“17•C” is a new dessert cafe in a new space on Kingsway. It is a small room with a counter, and several tables to accommodate larger groups and couples sharing with others. It had a clean look in freshly painted grey, with a few round mirrors speckling the walls. A wood plank and metal pipe shelf created a vignette of empty bulbs and plastic plants. And across from it, a cluster of frames added some colourful contrast. I recognized an abstract version of Darth Vader, Shakespeare, and possibly Dead Pool? The rest was just outlines and colours.


The menu is a blackboard stick-on written in colourful chalk. Their deserts are divided between fruit smoothies, yogurt cups, Asian style tapioca and glutinous rice; and “icy”, their shaved ice bowls with fruit. They also have chilled drinks advertised on an easel, by the register.

As mentioned, they are known for their use of light bulb shaped glasses. So realistic that they also come with that screw-on metal bit at the end of the bulb, and now top of the drinking glass. All that was missing with the filament and the light weight of an actual bulb. These vessels are so iconic of the cafe that they are also used as propping: vases on the counter and containers on shelves.


Here they were used for their colourful soda and green tea mixed. Both varieties are flavoured in either kiwi, passion fruit, pomegranate, and lemon. Some had pieces of chopped up fruit bobbling about, along with syrup and fruit pulp. And each a matching twisty straw to sip from. The soda was carbonated with fizz, and the green tea had the tell-a-tale slight bitterness of a strongly steeped brew.

Just as popular are their “icy” desserts. Majority of their customers appreciate the beauty of them in photo. There are a few varieties, but the best sellers are their melon icy(s). Each uses the whole fruit and craves half into round balls. These balls are then gingerly stacked in a pyramid. At $14.99 for an entire melon, each is meant to be shared. You pay for the fruit and the labour to create it.


Apparently the watermelon is their the fan favourite of the melons, and the entire icy menu for that matter. It often runs out well before the night’s end, I can see why. They are most visually appealing. Bright pink and bold green, sprinkled over with chopped almonds, topped with a scoop of vanilla ice cream. Just under the brick work of melon ball is a mound of fluffy shaved ice. It isn’t flavoured like the fruit, but instead sweetened with condense milk. An additional serving of condense milk is presented in a tiny spouted jug. This is meant to be drizzled over the entirety of the dessert, at your preference.


Similarly the “honeydew icy” was carved into a stack of nearly placed balls. But with this, grape flavoured bubble juice pearls dotted its pyramid, and it was topped with a honeydew flavoured popsicle. The popsicle melted into a pool of cream over the shaved ice, adding additional melon flavouring. Both watermelon and honey dew tasted exactly as you would expect: fruit and condense milk. This dessert was such an easy concept, and it worked. It brought me in and had me thanking them for helping me getting the needed servings of fruit today.

The other fruit icy(s) includes mango, strawberry and a mixed version they called the “fruit boat”. They also had non fruit versions like matcha green tea and Oreo.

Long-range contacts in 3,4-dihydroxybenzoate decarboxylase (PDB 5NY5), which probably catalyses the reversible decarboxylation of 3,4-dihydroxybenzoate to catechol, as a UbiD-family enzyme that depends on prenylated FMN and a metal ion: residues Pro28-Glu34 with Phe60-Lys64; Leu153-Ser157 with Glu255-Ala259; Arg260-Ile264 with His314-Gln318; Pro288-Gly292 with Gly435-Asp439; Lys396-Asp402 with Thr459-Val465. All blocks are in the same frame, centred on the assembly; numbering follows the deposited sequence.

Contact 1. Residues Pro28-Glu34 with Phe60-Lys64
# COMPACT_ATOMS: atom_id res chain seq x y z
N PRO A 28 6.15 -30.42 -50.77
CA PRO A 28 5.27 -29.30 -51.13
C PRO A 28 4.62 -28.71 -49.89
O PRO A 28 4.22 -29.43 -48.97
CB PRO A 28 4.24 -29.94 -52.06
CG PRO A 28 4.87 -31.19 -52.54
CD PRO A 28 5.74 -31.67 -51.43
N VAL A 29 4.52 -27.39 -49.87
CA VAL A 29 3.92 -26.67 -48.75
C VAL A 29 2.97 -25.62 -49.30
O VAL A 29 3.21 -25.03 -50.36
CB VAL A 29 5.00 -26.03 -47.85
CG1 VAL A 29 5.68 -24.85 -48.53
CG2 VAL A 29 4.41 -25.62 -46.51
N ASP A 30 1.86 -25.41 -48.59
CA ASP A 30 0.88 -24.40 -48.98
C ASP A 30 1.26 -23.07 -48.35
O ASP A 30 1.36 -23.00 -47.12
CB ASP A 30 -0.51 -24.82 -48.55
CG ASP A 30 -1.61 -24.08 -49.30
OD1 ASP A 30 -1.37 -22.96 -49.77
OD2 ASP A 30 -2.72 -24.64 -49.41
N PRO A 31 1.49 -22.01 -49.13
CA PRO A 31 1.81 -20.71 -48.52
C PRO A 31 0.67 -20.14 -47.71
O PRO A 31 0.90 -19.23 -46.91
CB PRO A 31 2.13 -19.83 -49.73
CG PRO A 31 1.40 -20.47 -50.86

The “Oreo icy” had the whole chocolate Oreo cookie and its cream filling blended into the ice. This was a unique combination, giving the dessert a familiar flavour, but a new unique texture. It was like what I imagined licking smooth beach sand to be? A chalkiness that melted on your tongue. Interesting, but not my first go to.

As mentioned, they also dabbled in yogurt and Asian pudding-like dessert. Both created in anticipation of the cooler months ahead, and the want of customers to order hot or warm desserts when it is cold outside. Both weren’t very sweet, or sweet at all. I suspect that this was the case because it is meant to compliment the other desserts in sweetness. Or maybe it was because we made the mistake of having the drinks and the icy first, and as a result these weren’t as sweet by comparison.


We tried the “strawberry yogurt” cup which was fit for a healthy breakfast option. It was a tart plain yogurt layered with strawberry puree, granola, and fresh strawberries. They also had a similar version in blueberry and mango.


The “mango tapioca” was another one good for the cooler season. Or their mango with glutinous rice or glutinous rice with coconut milk. The tapioca had a nice thick creamy texture, intertwined with the delight of the jelly-like pearls. It had the mango flavour, but I was craving the mango’s sweetness as well. This could have been helped with some condense or evaporated milk mixed in, or even if they used a sweeter ripe mango.

There was a language barrier between myself and guests, and the owner-partners. However I respected these young women. They immigrated to Vancouver with a vision and a mission, and they carried it out. They understood their intended demographic, they understood the food scene that they wanted to tap into, and they offered its clients exactly what they wanted. – A visual feast to feed their cameras. A demographic like me who appreciate the ability to capture an immortal and unique photo before devouring my meal. And they gave it to me and others in perfectly round balls self drizzled in condensed milk, and neon coloured drinks in glasses shaped like light bulbs.


Would I come back? – Yes.
Would I line up for it? – No.
Would I recommend it? – Yes.
Would I suggest this to someone visiting from out of town? – Yes.
Truly a memorable dessert feast on sight alone. A great place to share a great, healthier dessert with a group of friends. And bonus they will trick you into eating more fruit than you usually do I one day, in a single setting. Don’t deny your cravings.


2229 Kingsway Street, Vancouver BC, V5N 5A1
17°C Dessert Café Menu, Reviews, Photos, Location and Info - Zomato